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Designers, Design Systems and Finding Our Focus

By Tyler Sticka

Published on October 19th, 2020


For many designers, the process of finding one’s place within a design system can be surprisingly tough. Contributions may seem straightforward when there are new problems to solve with tried and true UX and UI design tasks, but what happens after mockups are approved and specs are delivered? Do we stand by, awaiting the next big problem while other disciplines iterate on our vision? Or do we insist on continued involvement at the risk of narrowing our focus from “blue sky thinking” to policing details like font sizes and border radii?

These are hard questions to answer if we’re drawing a line from our current job description to the outputs of a system. Instead, I like to start from a handful of focus areas representing potential areas of interest that our systems can and should support. These will likely vary across organizations, but here are three alliterative starting points:

  • Concept Design includes the inventive exploration traditionally associated with UX, UI, IA and visual design. This playful, unrestrained exploration justifies a young system’s existence and helps prevent a legacy system’s stagnation. Without it, a system lacks relevance and fails to innovate.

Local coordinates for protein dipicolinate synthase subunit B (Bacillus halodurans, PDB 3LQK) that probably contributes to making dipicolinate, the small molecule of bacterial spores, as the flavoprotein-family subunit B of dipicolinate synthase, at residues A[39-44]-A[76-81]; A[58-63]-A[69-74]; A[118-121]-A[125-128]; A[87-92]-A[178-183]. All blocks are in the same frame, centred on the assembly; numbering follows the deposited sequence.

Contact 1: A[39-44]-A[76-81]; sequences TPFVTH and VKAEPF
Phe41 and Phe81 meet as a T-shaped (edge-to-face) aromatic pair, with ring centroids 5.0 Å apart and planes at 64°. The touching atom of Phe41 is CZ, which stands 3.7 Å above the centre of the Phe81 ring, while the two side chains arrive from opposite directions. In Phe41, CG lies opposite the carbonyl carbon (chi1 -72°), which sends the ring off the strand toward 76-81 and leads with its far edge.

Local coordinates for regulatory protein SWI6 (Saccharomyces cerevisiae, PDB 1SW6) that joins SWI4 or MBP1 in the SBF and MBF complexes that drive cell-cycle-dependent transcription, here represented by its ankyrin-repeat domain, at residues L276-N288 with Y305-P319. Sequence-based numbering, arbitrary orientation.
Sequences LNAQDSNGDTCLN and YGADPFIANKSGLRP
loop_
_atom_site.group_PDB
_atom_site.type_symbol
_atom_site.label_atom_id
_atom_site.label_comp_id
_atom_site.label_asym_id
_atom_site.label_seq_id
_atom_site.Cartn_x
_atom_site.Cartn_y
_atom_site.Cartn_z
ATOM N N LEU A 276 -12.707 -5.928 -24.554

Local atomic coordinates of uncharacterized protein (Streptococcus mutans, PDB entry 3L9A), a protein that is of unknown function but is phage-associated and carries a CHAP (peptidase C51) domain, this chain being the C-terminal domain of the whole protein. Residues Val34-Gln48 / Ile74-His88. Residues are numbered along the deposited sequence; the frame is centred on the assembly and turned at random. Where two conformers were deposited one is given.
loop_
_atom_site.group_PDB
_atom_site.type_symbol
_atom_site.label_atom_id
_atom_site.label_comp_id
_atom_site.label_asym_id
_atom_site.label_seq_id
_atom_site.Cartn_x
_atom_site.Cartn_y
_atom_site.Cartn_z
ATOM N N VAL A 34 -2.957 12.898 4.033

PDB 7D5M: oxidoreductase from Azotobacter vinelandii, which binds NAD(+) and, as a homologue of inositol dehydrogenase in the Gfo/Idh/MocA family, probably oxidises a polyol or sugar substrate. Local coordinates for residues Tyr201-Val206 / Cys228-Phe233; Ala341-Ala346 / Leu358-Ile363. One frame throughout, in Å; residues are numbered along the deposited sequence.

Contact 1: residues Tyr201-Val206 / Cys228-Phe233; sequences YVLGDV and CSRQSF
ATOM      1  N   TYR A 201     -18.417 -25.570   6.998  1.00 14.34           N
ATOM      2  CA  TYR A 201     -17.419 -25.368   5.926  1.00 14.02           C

• Component Design is the craft of designing flexible and repeatable elements that meet the needs of users and maintainers, now and in the future. This process may involve scrutinizing pattern variations, defining design tokens, creating new mockups and more. Without this, there is no system.

  • Composition requires a deep familiarity of the system to masterfully combine and remix its elements into new experiences, identifying opportunities and exposing shortcomings along the way. Without master builders, a design system is unproven, growing without full knowledge of what it can do already.

These specialties can and should overlap continuously throughout the system’s life cycle: New concepts yielding new components enabling new compositions that suggest refined components which inspire fresh concepts… and so on and so on. With this in mind, we can ask ourselves some new questions:

  1. Which focus areas, if any, do I already impact?
  2. Of the remaining focus areas, where could my experience, capabilities and perspective do the most good?
  3. What would need to change for me to be more involved in those areas?

From there, it’s a matter of communicating your goals to decision-makers and addressing any obstacles alongside your team. You may uncover opportunities to improve the way you collaborate with developers. You might suggest a more user-friendly, collaborative or integrated system, perhaps with more freedom to play and experiment. You might even need a whole new team model, governance process or cooperative system.

That may sound daunting, but it’s worth it! A design system without continued design involvement is likely to languish, fossilizing yesterday’s best efforts and commoditizing your craft in the name of efficiency. But a system with sustained, multi-disciplinary involvement can evolve to become, as Jina Anne deftly summarized, “a continuous way of thinking and working,” extending the reach of your contributions by empowering more voices in support of more people. You deserve to be part of that process.